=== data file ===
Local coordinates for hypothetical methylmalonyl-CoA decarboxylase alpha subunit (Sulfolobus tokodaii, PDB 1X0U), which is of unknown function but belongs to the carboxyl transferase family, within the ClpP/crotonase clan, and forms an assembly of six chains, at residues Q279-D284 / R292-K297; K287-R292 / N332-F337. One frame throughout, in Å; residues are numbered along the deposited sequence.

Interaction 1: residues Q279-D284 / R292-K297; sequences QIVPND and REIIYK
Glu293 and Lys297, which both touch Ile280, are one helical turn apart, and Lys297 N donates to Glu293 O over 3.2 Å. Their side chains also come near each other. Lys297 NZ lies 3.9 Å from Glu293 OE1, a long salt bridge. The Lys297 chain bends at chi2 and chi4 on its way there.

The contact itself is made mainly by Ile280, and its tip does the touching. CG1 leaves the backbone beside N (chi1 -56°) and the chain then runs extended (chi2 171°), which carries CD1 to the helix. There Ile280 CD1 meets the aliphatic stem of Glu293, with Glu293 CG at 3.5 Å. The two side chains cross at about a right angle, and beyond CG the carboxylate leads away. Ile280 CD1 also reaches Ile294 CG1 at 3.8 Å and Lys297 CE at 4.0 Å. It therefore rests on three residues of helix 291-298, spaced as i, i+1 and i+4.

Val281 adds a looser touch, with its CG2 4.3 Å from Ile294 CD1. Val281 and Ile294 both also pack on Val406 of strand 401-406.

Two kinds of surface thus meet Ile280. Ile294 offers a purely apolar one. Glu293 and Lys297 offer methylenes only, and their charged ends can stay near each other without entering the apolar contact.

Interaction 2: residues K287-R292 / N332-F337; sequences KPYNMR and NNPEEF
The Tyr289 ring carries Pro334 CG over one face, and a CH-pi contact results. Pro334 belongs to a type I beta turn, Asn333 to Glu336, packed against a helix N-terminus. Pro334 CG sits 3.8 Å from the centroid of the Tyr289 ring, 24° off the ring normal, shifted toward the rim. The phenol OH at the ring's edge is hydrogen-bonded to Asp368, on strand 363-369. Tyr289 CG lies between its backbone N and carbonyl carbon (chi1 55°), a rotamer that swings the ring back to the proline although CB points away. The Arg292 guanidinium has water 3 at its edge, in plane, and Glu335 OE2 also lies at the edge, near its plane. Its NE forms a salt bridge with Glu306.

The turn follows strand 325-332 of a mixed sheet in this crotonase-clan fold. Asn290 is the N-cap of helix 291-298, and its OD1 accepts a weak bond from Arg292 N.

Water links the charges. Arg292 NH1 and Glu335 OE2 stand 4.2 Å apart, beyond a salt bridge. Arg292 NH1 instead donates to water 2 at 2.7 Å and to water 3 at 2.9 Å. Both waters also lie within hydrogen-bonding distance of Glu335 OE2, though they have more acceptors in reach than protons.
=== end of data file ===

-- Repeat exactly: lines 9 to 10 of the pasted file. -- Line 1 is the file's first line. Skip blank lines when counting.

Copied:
The turn follows strand 325-332 of a mixed sheet in this crotonase-clan fold. Asn290 is the N-cap of helix 291-298, and its OD1 accepts a weak bond from Arg292 N.

Water links the charges. Arg292 NH1 and Glu335 OE2 stand 4.2 Å apart, beyond a salt bridge. Arg292 NH1 instead donates to water 2 at 2.7 Å and to water 3 at 2.9 Å. Both waters also lie within hydrogen-bonding distance of Glu335 OE2, though they have more acceptors in reach than protons.